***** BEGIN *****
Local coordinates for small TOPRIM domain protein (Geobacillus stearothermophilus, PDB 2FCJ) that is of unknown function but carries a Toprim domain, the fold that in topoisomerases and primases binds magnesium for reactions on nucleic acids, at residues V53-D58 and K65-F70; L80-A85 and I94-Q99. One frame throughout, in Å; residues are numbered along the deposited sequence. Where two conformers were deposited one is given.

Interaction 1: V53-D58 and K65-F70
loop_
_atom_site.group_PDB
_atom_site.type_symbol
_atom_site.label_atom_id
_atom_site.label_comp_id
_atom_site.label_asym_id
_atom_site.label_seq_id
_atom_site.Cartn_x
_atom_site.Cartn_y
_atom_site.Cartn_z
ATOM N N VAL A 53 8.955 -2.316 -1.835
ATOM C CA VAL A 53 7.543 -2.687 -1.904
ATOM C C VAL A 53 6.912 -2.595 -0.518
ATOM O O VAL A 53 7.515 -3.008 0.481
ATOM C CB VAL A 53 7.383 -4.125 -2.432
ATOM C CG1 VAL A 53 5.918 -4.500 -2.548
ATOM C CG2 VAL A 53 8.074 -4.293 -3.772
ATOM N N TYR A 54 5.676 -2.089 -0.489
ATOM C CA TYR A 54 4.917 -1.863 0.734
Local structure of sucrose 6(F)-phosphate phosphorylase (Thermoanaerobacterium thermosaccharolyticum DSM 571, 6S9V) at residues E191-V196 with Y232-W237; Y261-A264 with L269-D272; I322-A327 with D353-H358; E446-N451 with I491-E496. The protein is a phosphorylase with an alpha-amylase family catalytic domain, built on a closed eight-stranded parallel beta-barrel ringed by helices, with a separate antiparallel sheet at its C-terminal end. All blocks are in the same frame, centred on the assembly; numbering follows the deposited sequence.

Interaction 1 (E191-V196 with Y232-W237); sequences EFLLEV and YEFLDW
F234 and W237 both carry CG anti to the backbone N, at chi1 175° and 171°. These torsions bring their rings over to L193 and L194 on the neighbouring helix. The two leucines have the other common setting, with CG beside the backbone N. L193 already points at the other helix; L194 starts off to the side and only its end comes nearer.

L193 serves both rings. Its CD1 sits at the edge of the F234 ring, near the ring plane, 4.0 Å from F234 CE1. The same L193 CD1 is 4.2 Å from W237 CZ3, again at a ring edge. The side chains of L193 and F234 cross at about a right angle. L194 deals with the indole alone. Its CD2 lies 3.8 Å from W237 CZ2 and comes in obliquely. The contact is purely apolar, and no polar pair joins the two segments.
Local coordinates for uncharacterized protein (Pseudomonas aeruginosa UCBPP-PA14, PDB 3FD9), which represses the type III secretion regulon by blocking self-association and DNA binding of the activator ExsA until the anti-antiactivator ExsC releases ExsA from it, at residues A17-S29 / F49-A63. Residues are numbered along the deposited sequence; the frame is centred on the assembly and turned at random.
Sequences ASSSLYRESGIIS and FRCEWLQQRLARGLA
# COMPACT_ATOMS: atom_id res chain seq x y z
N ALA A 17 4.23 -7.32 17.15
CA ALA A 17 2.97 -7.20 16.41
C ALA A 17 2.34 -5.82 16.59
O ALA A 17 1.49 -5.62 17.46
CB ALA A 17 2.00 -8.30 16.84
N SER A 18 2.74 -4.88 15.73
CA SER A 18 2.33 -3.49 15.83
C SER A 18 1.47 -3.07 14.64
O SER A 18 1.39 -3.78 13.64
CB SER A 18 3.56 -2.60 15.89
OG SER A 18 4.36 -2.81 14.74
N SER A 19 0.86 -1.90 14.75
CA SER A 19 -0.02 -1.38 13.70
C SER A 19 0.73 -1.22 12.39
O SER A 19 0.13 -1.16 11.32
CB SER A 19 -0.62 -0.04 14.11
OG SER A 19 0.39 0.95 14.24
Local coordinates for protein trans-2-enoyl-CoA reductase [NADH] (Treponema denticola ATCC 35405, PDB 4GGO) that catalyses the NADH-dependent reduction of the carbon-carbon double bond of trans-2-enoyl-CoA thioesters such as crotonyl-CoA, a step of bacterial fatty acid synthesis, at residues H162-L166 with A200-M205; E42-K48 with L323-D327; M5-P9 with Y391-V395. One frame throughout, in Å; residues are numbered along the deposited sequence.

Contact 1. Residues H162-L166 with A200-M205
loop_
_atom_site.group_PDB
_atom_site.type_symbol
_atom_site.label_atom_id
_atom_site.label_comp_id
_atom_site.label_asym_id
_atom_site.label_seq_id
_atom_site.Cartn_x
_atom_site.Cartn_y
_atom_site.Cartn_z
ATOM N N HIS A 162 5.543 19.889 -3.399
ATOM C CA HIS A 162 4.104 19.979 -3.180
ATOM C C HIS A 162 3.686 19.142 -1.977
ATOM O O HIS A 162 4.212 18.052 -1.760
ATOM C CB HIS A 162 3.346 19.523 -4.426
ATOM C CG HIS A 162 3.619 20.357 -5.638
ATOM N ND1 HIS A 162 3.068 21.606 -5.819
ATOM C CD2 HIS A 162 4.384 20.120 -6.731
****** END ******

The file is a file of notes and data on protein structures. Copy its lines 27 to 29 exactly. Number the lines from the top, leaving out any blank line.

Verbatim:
Sequences ASSSLYRESGIIS and FRCEWLQQRLARGLA
# COMPACT_ATOMS: atom_id res chain seq x y z
N ALA A 17 4.23 -7.32 17.15